Looking Back

Some days I just want to forget about everything and honor the Chinese for inventing sunglasses 820 years ago on this day, July 1, in the year 1200.

Now whenever I put on my shades and my eyes don’t ache from the sun, I will think of China.

I would much rather think about what Guy of Dampierre, the second son of William II of Dampierre and Margaret II of Flanders, was doing on this day in 1253 and how it was a rather dark time for Protestants who were burned at the stake in the Netherlands.

Sorry Trump, the world didn’t begin and won’t end with you. In fact, you are but a pimple on the butt of history compared with other events. Here are just a few of the events, big and small, some well-known and some not so much, that marked July 1 through the ages. The events are chosen at random, with no special import, something like the 2016 presidential election.

The war between Holland and Flanders started on July 1, 1253, when Guy of Dampierre led a force of French soldiers at West Kapelle on Walcheren. For those who aren’t up on Flemish history, Guy was the second son of William II of Dampierre and Margaret II of Flanders.

That day Guy was beaten back by the Hollanders and Zealanders, marking the first major victory of the Hollanders over the Flemings.

And in the Netherlands, the embers were hot as the first Protestants were burned at the stake on this day in 1517.

Matsuo Basho, zen poet, left on this day in 1689 for a journey of 150 days to Honshu, Japan. Bashō was the most famous poet of the Edo period in Japan and is recognized as the greatest master of haiku, a three-line poem with 17 syllables, as in “the first cold shower, even the monkey seems to want, a little coat of straw” or “Old pond, frog leaps in, water’s sound.”

On to an issue of more local note, the first vote on the Declaration of Independence was on July 1, 1776, three days before the country formally cut ties to England.

The magnetic North Pole was beckoning as on this day in 1831, Admiral James Cross reached the pole.

And for perspective on the national pastime, this was the day in 1859 when Amherst beats Williams in the first intercollegiate baseball game in Pittsfield, Mass. In a pitchers’ duel, Amherst won 66–32.

In Russia, it was a good day for the Jewish population because on this day in 1862 Czar Alexander II granted Jews the right to publish books.

And the next year, on July 1, 1863, union soldiers halted the rebel advance by defeating Gen. Robert E. Lee’s troops at the battle of Gettysburg.

And the same day in 1863, while the U.S. was being torn apart over slavery, Suriname and Dutch Antilles abolished slavery. And they did it without mass bloodshed.

And for a fact that every bright-minded person knows, July 1, 1879, was the date that ex-Khedive (commonly known as viceroy) Ismael Pasha lost his job.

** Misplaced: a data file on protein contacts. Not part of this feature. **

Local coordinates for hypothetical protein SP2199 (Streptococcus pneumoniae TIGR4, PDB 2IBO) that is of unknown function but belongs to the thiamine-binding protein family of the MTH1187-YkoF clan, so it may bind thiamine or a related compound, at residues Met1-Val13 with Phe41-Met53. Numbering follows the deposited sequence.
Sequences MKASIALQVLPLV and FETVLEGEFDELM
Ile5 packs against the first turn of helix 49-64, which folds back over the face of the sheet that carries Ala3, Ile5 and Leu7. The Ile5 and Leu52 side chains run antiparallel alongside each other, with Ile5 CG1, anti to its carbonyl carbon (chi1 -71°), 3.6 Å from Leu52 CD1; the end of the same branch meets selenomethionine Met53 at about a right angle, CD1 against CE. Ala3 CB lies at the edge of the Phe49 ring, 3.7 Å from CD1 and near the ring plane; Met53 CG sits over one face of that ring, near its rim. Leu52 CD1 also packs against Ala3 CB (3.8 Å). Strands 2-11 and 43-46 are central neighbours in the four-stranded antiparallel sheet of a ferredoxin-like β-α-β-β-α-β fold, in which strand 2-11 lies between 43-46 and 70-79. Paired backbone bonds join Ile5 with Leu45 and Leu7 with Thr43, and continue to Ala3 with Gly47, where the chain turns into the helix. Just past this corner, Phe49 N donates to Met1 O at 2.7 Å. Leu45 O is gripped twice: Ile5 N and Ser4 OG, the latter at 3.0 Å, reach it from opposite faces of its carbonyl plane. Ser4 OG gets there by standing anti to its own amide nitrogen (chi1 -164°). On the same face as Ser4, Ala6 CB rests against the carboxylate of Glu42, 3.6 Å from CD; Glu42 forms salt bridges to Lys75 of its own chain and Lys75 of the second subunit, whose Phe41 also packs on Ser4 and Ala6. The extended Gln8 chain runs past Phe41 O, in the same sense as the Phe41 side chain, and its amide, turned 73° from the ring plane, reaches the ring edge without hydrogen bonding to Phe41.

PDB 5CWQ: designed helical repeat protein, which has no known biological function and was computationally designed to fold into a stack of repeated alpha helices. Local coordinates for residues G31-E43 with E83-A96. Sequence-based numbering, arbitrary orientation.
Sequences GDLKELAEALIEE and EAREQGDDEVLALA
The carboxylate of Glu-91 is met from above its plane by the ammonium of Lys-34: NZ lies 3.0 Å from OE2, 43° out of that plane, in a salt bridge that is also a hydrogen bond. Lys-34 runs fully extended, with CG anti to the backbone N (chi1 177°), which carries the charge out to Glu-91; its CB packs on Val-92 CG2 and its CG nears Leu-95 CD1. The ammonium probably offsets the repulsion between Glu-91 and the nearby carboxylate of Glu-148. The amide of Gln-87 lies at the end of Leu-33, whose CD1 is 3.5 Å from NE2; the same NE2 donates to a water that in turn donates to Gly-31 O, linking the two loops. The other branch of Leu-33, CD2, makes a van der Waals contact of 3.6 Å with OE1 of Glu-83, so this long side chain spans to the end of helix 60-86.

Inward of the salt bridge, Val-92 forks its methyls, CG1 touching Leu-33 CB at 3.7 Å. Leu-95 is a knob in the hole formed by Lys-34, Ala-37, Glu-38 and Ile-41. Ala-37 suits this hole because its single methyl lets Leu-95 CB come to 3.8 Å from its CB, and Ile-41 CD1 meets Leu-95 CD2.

Pasha, who liked to be called Ismail the Magnificent, was the Khedive of Egypt and Sudan from 1863 to 1879, when he was removed on this day at the behest of the United Kingdom of Great Britain and Ireland.

Fast forward 19 years to July 1, 1898, when future president Theodore Roosevelt and his Rough Riders charged up San Juan Hill, on the way to a major victory of the U.S.in the Spanish-American War, fueled by the yellow journalism of William Randolph Hearst.

Albert Einstein was rather busy on July 1, 1905, when he introduced his theory of special relativity which turned the world of physics on its head. The theory of special relativity explains how space and time are linked for objects that are moving at a consistent speed in a straight line. As an object approaches the speed of light, its mass becomes infinite and it is unable to go any faster than light travels. Got it?

In a totally unrelated action, six years later, the Canadian government removed the words “Dei Gratia” (by the Grace of God) from Canadian coins. The U.S. never followed suit as “In God We Trust” remains on our money.

It was a bloody day on July 1, 1916, when the British Army lost 19,240 men to the Germans in the Battle of the Somme in World War I, one of the bloodiest battles in history. The 17-day battle did not end the war and did end up with one million men wounded or killed.

Back home, a year later, race riots rocked East St.Louis, Ill., with 40 to 200 people killed, depending on the source.

A moment of monumental import came on July 1, 1921, when the Communist Party of China was founded and Chen Duxiu elected its leader.

On July 1, 1937, Spanish bishops announced their support for President Francisco Franco and his fascist movement. So much for religion supporting the good guys.

Three years later to the day, in 1940, Australia showed its colors when it refused entry to Dutch Jewish refugees. Thank you Australia, which was not alone in the international community, in turning away Jews who were trying to flee the Nazi killers.

The German V2 rockets were quite successful during World War II and on July 1, 1944, more than 2,500 Brits were killed by rockets in southeast England.

And not to be outdone, from the sublime to the ridiculous, Khalid Hasan took his rightful post in history on July 1, 1954. That day, the Pakistani cricket leg-spinner made his “test debut” against England at the age of 16 years 352 days, then a world record.

And as any cricket aficianado knows, the leg spin is a type of spin bowling in cricket. Also called leggie, the ball is thrown with a wrist spin causing the ball to spin from right to left when the ball bounces, away from the leg side of a right-handed batsman.

So yes, there has been a lot going on, apart from the insanity being proffered by President Bone Spurs and his administration.




Journalist for 40 years and now a creative writer

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Phil Garber

Phil Garber

Journalist for 40 years and now a creative writer

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